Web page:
Don't need no steenkin' songlist!

I saw a band called White Witch in a bar in New Orleans in the 70s (yes, I was under age). They had a smoke machine, a light-show, props, and costume changes. The show was totally choreographed and it was fantastic! I saw another band called Ace Pancakes in another bar in Denver in the 80s. They wore their street clothes, played what they felt, and joked with the crowd and they too, were fantastic. So, how do you present your band? Is it a big production or an informal presentation? Well, we can start by making a set list. A set list can be a blueprint for a successful show or a wedge that drives you away from your audience. Do you need one? How to make one? When to abandon one? Here's what I think. 

1. Do you need a setlist? I know performers who effortlessly throw out one cool song after another. To do that, you need a deep repertoire and a quick mind. You may have just the right song but you gotta remember what's in your bag of tricks. Sometimes, at the end of the night I think of all the good tunes I forgot to play because I was excited, or nervous, or maybe a little drunk. If this is you, then you need a setlist. There are two kinds of list. I call them the 'menu' and the 'recipe'. The 'menu' is just a list of the songs you know. This way, you don't rely on memory to pick the next tune. Put notes by the titles with song details like who sings it or if it's a proven crowd pleaser. This helps with pacing and variety. The 'recipe' lists the songs in the order they will be played. This brings us to question two.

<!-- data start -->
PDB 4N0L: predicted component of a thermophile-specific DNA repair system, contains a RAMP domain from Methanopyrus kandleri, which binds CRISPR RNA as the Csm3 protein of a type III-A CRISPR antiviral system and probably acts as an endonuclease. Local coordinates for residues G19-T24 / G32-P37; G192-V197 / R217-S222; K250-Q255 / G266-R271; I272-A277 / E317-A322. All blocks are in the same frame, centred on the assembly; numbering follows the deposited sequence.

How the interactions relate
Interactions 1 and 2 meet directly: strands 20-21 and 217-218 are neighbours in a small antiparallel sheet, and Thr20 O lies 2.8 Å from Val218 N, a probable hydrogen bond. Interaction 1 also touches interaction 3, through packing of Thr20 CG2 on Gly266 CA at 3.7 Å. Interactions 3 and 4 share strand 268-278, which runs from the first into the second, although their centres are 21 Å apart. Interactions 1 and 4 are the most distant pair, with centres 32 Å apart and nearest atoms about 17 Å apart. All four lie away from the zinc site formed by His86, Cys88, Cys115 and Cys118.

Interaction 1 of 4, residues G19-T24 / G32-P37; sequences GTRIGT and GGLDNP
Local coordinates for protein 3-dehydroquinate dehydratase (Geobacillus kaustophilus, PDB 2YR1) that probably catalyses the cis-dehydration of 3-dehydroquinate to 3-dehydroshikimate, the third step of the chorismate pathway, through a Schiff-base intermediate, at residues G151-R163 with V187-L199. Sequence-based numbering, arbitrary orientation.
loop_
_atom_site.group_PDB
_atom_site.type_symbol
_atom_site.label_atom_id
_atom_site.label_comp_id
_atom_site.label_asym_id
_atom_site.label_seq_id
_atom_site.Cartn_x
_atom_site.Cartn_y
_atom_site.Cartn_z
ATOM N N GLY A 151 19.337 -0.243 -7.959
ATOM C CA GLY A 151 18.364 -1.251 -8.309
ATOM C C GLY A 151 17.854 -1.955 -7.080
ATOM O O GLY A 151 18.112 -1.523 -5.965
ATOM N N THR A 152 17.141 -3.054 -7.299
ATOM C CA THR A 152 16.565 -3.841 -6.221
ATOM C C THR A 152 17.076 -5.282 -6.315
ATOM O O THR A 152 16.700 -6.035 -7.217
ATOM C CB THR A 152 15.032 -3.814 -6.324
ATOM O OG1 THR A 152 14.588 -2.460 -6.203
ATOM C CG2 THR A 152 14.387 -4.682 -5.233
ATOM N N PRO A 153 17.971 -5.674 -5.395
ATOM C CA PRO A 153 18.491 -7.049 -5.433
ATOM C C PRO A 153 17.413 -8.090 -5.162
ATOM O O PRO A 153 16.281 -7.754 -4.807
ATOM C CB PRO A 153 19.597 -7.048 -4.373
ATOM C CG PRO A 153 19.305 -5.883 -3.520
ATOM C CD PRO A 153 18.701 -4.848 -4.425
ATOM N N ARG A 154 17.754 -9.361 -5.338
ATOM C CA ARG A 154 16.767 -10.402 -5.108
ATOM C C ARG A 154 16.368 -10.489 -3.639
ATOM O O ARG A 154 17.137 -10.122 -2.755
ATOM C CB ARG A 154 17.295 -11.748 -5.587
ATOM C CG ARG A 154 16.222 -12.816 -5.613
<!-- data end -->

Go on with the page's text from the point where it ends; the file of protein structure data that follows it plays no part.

2. How to make a setlist. I think every set should be like a little movie. It should grab your attention and convince you to join the fun. It should build intensity while alternating light and dark, loud and soft, sad and happy. It should reach a crescendo and then release you gracefully. Start with a 'menu' style list and explore different ways to categorize the tunes. For example, all the dance tunes, or the ones with excellent harmonies, then put them in order. When making the set, play just the end of one song and then the beginning of another to see if they fit. Take your listeners on a journey (just don't play any 'Journey' ha ha). Use repetition and contrast. Wanna make 'em cry? Try a funny song followed by a sad one. Don't wear out a dancing crowd with one rhythm or tempo. One last thing... If you play multiple sets, each one may be different from the others. The first set might be more listening and the last two might be more dancing. 

3. When to abandon the setlist. No matter how you plan, things might not go as you expected. Be sensitive to your audience. If your carefully planned list isn't working, don't go blindly lurching forward like a broken robot. Try to give 'em what they want if you can. I once showed up expecting to play a house concert which turned out to be a beginning ukulele class, so we learned three chords and sang some songs and had fun. Your carefully planned list can still be a menu for picking songs on the fly. Sometimes my band goes without a list. Right before we start a set, we huddle and agree on the first three songs, from then on we talk to each other as we play to choose the next song. 

Like I said at the start, formal or informal, a good band makes people feel good. Planning ahead is always a good idea but be ready to go with the flow. Project a good feeling, give it your best, and have fun. When you do that, your audience will have fun too.

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